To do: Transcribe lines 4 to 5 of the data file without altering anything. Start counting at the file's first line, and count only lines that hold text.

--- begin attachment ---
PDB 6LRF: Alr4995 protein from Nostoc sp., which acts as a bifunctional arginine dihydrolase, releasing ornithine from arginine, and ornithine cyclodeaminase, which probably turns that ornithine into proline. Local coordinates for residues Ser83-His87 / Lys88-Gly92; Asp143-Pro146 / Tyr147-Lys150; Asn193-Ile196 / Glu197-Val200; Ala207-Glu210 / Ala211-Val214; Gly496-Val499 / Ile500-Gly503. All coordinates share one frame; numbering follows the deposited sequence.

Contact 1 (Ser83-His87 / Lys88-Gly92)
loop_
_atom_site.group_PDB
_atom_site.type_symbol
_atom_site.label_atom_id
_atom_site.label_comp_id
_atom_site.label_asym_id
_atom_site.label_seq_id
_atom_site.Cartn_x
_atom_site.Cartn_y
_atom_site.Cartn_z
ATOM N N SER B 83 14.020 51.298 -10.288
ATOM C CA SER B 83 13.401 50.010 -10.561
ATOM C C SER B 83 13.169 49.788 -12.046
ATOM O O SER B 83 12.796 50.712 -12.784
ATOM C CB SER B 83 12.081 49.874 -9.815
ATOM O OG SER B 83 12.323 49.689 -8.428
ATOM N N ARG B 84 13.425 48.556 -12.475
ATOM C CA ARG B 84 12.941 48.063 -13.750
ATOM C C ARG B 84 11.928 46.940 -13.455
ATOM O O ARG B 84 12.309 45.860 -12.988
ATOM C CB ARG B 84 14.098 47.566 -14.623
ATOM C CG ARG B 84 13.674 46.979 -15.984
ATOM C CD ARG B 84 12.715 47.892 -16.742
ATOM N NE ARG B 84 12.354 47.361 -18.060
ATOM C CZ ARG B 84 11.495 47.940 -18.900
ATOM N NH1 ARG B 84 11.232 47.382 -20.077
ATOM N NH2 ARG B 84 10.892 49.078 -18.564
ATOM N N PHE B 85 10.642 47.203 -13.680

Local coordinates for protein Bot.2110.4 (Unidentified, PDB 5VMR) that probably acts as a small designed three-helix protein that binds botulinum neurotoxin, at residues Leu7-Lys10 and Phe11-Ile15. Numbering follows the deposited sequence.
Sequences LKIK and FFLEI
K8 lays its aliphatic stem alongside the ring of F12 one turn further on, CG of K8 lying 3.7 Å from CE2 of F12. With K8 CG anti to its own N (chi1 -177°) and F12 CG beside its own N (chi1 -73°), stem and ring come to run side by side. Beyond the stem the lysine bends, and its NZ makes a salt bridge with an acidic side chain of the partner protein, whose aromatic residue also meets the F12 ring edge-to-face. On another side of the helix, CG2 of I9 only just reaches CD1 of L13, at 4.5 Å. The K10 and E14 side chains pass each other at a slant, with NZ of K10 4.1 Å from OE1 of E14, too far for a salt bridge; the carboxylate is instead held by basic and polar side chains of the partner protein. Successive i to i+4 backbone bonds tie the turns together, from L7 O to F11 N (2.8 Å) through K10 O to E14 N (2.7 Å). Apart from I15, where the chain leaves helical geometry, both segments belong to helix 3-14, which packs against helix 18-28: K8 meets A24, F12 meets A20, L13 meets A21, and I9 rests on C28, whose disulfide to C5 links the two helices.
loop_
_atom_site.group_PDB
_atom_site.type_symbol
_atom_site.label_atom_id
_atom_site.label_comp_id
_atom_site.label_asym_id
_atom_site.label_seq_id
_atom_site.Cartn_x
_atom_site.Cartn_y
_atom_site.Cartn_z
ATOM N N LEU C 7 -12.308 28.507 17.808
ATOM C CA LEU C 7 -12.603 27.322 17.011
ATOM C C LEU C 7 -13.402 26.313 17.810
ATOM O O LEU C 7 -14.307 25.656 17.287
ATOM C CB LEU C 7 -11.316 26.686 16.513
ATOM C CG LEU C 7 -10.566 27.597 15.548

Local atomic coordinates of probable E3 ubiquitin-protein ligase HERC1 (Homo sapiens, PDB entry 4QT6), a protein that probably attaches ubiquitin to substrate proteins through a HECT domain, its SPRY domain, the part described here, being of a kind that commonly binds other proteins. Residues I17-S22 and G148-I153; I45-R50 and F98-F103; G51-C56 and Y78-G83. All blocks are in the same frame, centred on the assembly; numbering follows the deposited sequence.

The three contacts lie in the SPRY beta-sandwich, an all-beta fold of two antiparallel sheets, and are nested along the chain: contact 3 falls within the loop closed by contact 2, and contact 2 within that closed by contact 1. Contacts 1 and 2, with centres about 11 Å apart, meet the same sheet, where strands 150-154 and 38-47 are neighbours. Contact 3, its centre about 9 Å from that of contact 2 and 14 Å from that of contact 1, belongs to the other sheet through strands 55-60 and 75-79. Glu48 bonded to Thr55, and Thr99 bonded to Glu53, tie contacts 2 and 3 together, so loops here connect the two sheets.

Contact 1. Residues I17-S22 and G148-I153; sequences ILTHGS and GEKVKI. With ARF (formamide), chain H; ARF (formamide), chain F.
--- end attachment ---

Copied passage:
_atom_site.group_PDB
_atom_site.type_symbol